Here’s How Your Risk Of Getting The Flu Changes If You Commute On Public Transit

We're in the thick of it, folks.

This year's especially intense flu season is only now approaching its peak, so if you have been able to avoid the illness thus far, you're not quite out of the woods yet. While you may be doing everything you see possible to avoid infection (flu shots are still widely available!), germs lurk EVERYWHERE, and taking shelter in your house for the rest of the season is not very realistic. One question many (especially those who live in cities) are asking is: Am I more likely to get the flu if I use public transit?

Let's first look at the facts: flu is a term used to describe the variety of respiratory ailments caused by any of the influenza viruses. Its symptoms include sore throat, congestion, headache, fatigue, and fever, among others. Many years ago a flu diagnosis effectively meant a death sentence, but at present, the flu is not typically fatal. Though it can be very dangerous when it presents more seriously in children, and infects individuals considered higher risk (the elderly, those with compromised immune systems), according to the CDC.

The flu is believed to spread primarily through mucus droplets in the air after someone sneezes or coughs (particularly when someone sneezes or coughs directly ON someone), according to the CDC. Less likely but still possible is infection when someone comes into contact with these droplets on a surface, as well as transmission simply through breathing, according to a recent study conducted by the University of Maryland and published in the Proceedings of the National Academy of Sciences.

So how does this affect your bus or train ride to work?

Research published in 2011 in BMC Infectious Diseases details a controlled study performed during the 2008-2009 flu season that explored the link between development of an acute respiratory infection, and an individual's use of public transportation. Researchers were able to determine the use of a bus or tram within five days of initial symptom onset was associated with a rate as high as SIX TIMES that of an individual who had not taken public transportation. Further, habitual public transportation use made little difference in the development of an acute respiratory infection.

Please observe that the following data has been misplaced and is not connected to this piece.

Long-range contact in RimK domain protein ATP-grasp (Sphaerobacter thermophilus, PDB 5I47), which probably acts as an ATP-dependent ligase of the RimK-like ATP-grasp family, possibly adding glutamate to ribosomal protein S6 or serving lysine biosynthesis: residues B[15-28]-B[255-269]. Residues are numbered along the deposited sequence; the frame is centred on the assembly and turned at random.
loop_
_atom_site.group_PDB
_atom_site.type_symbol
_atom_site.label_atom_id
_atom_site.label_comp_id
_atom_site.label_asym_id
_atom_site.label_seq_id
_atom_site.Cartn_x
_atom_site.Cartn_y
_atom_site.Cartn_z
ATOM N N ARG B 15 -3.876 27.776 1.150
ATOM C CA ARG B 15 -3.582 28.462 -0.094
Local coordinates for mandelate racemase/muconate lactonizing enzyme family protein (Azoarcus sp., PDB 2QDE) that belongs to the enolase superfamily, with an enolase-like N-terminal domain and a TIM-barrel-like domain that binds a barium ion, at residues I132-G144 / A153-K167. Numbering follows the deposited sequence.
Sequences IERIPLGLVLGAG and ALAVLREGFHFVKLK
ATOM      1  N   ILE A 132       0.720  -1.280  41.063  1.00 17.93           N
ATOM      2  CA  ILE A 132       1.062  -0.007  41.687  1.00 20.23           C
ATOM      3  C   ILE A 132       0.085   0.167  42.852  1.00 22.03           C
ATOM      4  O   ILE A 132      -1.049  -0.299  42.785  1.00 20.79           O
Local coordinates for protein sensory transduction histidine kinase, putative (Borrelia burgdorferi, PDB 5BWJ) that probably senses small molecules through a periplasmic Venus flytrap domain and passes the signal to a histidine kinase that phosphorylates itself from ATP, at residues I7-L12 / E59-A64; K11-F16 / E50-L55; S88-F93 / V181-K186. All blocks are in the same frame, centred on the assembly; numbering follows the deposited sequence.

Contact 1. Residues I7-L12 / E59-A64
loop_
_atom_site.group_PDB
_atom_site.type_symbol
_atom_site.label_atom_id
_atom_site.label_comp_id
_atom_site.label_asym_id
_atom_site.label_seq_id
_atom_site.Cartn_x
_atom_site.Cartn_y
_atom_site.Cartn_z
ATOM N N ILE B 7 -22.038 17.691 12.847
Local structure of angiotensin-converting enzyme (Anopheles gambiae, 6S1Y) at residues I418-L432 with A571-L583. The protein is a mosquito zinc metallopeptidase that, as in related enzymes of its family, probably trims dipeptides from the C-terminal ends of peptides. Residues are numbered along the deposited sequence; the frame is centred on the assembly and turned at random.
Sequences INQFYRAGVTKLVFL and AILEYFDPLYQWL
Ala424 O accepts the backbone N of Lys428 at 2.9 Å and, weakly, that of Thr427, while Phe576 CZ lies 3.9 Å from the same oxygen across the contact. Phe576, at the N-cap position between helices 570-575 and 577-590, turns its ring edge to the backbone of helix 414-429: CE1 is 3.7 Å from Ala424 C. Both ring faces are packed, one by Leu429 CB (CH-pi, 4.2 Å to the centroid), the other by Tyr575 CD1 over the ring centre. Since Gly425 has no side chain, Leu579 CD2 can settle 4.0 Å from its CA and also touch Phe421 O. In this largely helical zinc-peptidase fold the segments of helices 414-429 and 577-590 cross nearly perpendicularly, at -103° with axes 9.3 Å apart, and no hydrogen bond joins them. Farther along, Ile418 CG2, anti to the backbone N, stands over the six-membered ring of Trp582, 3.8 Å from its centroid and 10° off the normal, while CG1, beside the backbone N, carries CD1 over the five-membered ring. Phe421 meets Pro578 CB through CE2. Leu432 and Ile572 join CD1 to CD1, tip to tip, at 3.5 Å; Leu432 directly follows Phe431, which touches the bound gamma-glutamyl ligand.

Another study out of Purdue University explored the prevalence of potentially flu-causing microdroplets on airplanes, and found passengers on a four-hour flight can inhale upwards of 90,000 droplets — some of which undoubtedly carry infections. While it is unlikely you are taking a four hour flight to get to work, this experiment does reveal just how many harmful particles one can be exposed to in a confined area surrounded by other people.

Between these studies and knowing even the basics about respiratory ailments like the flu, one can easily conclude that yes, riding public transportation may indeed increase your flu risk.

But don't despair, there are definitely precautions you can take during your commute to decrease this risk. Some of them are fairly basic. For example, if someone near you is coughing, sneezing, or sounds stuffed up, the best thing you can do is try to get away from them. This goes double for kids who seem sick as they notoriously do not have the best sick manners. If you can, avoid touching things like escalator railings or arm rests, and try to sit is less-densely occupied places.

Dr. Mark Dykewicz, a physician and professor at St. Louis University School of Medicine, strongly urges the use of hand sanitizer. In an interview with Jenny Chan and the ABC News Medical Unit, he says, "I would emphasize using any antimicrobial hand gel — I take that on airlines."

Public transportation use may somewhat increase your risk of catching the flu, but likely not too much more than spending any time in the general public does. As long as you use common sense and are a diligent hand-washer, you should not have to change your commute.